Tuesday, January 03, 2012
As we start a new year at ExecuNet, I can assure you, in between reading the crystal ball pieces written by all the bulls or bears telling us what to expect in 2012, I spent a fair amount of time over the last couple of weeks thinking about the career management world as well.
In the years we have been around, it doesn't seem possible that when we began in 1988 if you heard the phrase the Internet you would have thought it was a term from a Stephan King novel or an ad for the latest teen horror movie. You could almost hear the voice-over booming "Time was running out; they we trapped in the never-ending web of The Internet!" Talk about change!
Also as one does when thinking about the past, present, future and changes, I also reflected on some of the things that over time really haven't changed and for some crazy reason it brought to mind how many times I have been called by a reporter or writer who was doing a piece on career management and how the main focus of the story so often was and still is on the what a Jeopardy clue might describe as "makes every job changer want to barf." Answer: what is networking.
It felt like I have been talking to friends, members, reporters, writers, recruiters, and coaches about this subject for almost as long as I can remember. Indeed, as this subject was crawling across my mind's radar screen, I was reminded of a conversation I had some years ago with a reporter from the WSJ who somehow tracked me down on my cell phone one Saturday. It took me a while to get focused on what he was calling about because all I could think about was how the hell he got my cell number.
Once I started to actually listen to him, he explained he wrote a column called CUBICLE CULTURE. The column is still going strong today.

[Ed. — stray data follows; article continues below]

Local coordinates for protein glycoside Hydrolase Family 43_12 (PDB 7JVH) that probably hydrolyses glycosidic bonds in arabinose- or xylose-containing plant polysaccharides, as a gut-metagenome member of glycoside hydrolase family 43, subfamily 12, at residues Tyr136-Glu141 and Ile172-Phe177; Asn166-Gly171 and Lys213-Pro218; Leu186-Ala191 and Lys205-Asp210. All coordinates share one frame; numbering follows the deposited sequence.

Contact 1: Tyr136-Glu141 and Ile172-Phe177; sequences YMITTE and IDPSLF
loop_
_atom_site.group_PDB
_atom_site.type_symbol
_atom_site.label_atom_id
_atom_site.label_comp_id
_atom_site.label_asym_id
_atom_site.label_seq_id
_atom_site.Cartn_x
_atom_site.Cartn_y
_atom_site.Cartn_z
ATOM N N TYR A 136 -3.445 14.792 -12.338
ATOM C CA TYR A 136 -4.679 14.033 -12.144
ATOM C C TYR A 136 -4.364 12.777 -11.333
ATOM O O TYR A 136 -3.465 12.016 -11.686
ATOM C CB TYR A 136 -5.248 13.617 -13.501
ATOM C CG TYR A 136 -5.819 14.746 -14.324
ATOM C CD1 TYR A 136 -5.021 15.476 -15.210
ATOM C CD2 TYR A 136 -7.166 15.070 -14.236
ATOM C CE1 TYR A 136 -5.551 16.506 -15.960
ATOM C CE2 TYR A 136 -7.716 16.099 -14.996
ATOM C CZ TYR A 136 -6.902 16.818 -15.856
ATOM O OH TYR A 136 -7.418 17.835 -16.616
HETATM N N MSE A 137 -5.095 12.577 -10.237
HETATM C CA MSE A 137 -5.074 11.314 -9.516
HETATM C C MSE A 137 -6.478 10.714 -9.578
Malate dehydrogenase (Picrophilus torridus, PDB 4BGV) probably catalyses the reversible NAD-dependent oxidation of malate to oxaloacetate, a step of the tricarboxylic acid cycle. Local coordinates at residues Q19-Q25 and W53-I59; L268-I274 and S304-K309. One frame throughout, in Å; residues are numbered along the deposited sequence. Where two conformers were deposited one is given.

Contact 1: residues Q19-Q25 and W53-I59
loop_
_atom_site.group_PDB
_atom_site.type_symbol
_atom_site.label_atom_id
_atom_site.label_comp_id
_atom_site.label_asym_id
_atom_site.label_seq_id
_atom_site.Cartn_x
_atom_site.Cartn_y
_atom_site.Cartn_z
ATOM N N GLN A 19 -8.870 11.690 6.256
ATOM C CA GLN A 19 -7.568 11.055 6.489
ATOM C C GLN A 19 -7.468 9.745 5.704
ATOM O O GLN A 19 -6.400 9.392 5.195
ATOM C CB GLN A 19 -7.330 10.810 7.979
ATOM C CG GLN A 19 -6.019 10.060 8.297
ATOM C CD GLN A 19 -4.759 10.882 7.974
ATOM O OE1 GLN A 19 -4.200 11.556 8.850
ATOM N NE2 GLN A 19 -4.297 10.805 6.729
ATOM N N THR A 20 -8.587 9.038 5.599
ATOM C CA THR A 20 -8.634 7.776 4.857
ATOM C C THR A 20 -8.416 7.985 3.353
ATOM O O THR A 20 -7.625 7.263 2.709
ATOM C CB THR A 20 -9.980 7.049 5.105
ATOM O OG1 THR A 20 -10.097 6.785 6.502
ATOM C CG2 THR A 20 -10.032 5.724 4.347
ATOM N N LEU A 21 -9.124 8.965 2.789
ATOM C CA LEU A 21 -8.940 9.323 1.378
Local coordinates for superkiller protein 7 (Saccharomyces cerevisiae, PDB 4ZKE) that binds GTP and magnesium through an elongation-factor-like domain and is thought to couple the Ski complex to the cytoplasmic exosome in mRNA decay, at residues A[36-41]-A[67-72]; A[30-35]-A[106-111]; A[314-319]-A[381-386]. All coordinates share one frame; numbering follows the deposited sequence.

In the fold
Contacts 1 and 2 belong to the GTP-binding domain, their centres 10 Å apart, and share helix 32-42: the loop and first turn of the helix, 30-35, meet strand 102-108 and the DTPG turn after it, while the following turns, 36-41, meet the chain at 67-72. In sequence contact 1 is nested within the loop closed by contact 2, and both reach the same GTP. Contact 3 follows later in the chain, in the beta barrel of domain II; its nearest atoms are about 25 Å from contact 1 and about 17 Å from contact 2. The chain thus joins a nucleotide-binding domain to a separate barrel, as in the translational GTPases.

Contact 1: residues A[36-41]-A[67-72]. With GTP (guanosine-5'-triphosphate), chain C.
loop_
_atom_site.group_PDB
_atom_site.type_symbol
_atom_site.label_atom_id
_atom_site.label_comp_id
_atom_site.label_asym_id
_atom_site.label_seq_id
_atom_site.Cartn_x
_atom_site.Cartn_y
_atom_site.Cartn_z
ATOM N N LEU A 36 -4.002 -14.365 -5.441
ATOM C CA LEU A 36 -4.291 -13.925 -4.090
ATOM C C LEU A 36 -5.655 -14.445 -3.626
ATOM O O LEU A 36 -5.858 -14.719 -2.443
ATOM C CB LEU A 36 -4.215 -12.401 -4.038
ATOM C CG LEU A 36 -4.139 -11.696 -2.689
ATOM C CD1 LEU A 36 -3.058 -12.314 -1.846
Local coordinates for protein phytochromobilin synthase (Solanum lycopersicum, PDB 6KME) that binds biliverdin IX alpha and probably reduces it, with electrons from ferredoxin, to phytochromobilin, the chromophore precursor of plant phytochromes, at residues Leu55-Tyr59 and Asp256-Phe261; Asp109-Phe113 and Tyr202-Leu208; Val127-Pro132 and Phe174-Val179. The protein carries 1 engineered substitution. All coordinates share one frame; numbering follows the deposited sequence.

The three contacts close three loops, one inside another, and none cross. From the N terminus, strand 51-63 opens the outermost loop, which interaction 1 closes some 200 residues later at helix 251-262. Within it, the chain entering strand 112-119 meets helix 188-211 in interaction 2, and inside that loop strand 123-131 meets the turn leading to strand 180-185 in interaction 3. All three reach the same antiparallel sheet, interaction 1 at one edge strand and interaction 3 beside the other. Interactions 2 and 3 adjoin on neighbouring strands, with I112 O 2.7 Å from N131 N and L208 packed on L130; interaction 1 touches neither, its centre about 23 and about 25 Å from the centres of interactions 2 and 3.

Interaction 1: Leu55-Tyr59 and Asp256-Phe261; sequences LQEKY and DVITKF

In any case, turns out he was writing about networking as a job search or business development technique, and the net of it (no pun intended) was that he wondered if it really was effective in this day and age or just something that technology and hype had created to annoy the heck out of people. We talked for quite a while, and at one point he gave me the following example which he was using in the piece and wanted my thoughts:
"...At another event, she was deep in conversation with an old friend when a fresh-faced young man starting out in financial services interrupted, introduced himself and then, after a long silence, came clean: "Well, can I get your business cards?" he asked them. "My boss told me I could only come to this event if I collect a certain number of business cards."
My answer was "That's not a relationship. It's a scavenger hunt!" and it reminded me yet again of how simplistic a world we live in, and how we are all looking for instant answers and how it is that so many people go through life worried about what's in it for them. A attitude in life that is off-putting to say the least, and one which in the context of career management is the personification of a formula for guaranteed failure.
Turns out he liked the sound bite analogy of the scavenger hunt, but when the article was published what he didn't include in the column was what I tried to explain after I had made my flippant comment which was that there is "networking" and there is "effective networking" and the reason the word often makes the hair stand up on the back of people's necks (probably more PC than "barf" I guess) is because of the example he gave. It is the stereotypical image that many people have of what networking is when they hear the word. They think the goal is number of business cards collected as opposed to relationships established.
What I wish he had the time to tell people is that "effective networking", at least based on my personal experience as well as the 24 years of involvement with ExecuNet is really about an attitude of simply being willing to help someone else without worrying about any quid pro quo, and actions whose cumulative effect is to equate your name with trust, or as Karen Armon, who facilitates our networking meetings in the Denver metro area likes to say, "Give first and results will follow."
She couldn't be more right.